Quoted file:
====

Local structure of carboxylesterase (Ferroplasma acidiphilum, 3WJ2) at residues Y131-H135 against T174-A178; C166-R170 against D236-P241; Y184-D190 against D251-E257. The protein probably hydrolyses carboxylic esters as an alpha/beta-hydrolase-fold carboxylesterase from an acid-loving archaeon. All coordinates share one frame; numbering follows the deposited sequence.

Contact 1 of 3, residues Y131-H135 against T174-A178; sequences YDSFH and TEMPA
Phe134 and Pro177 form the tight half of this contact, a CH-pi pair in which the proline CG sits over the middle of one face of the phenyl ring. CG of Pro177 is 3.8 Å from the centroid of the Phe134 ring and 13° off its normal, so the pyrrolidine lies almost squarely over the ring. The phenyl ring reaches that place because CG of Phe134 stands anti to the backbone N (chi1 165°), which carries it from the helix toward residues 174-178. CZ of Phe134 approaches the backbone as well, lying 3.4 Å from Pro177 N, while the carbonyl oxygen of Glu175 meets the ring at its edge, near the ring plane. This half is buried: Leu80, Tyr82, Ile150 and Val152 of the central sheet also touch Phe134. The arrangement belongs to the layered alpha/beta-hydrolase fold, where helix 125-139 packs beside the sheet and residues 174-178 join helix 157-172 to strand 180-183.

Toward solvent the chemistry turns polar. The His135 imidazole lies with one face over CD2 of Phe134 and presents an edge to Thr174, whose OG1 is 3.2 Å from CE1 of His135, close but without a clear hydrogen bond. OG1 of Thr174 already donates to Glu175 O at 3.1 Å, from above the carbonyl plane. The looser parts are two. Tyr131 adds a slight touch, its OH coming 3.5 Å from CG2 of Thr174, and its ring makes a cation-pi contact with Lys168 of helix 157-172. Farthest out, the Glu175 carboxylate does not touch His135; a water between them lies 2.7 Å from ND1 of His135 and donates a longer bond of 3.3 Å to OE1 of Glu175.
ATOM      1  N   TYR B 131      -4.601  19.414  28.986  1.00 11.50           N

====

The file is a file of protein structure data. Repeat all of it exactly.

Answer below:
Local structure of carboxylesterase (Ferroplasma acidiphilum, 3WJ2) at residues Y131-H135 against T174-A178; C166-R170 against D236-P241; Y184-D190 against D251-E257. The protein probably hydrolyses carboxylic esters as an alpha/beta-hydrolase-fold carboxylesterase from an acid-loving archaeon. All coordinates share one frame; numbering follows the deposited sequence.

Contact 1 of 3, residues Y131-H135 against T174-A178; sequences YDSFH and TEMPA
Phe134 and Pro177 form the tight half of this contact, a CH-pi pair in which the proline CG sits over the middle of one face of the phenyl ring. CG of Pro177 is 3.8 Å from the centroid of the Phe134 ring and 13° off its normal, so the pyrrolidine lies almost squarely over the ring. The phenyl ring reaches that place because CG of Phe134 stands anti to the backbone N (chi1 165°), which carries it from the helix toward residues 174-178. CZ of Phe134 approaches the backbone as well, lying 3.4 Å from Pro177 N, while the carbonyl oxygen of Glu175 meets the ring at its edge, near the ring plane. This half is buried: Leu80, Tyr82, Ile150 and Val152 of the central sheet also touch Phe134. The arrangement belongs to the layered alpha/beta-hydrolase fold, where helix 125-139 packs beside the sheet and residues 174-178 join helix 157-172 to strand 180-183.

Toward solvent the chemistry turns polar. The His135 imidazole lies with one face over CD2 of Phe134 and presents an edge to Thr174, whose OG1 is 3.2 Å from CE1 of His135, close but without a clear hydrogen bond. OG1 of Thr174 already donates to Glu175 O at 3.1 Å, from above the carbonyl plane. The looser parts are two. Tyr131 adds a slight touch, its OH coming 3.5 Å from CG2 of Thr174, and its ring makes a cation-pi contact with Lys168 of helix 157-172. Farthest out, the Glu175 carboxylate does not touch His135; a water between them lies 2.7 Å from ND1 of His135 and donates a longer bond of 3.3 Å to OE1 of Glu175.
ATOM      1  N   TYR B 131      -4.601  19.414  28.986  1.00 11.50           N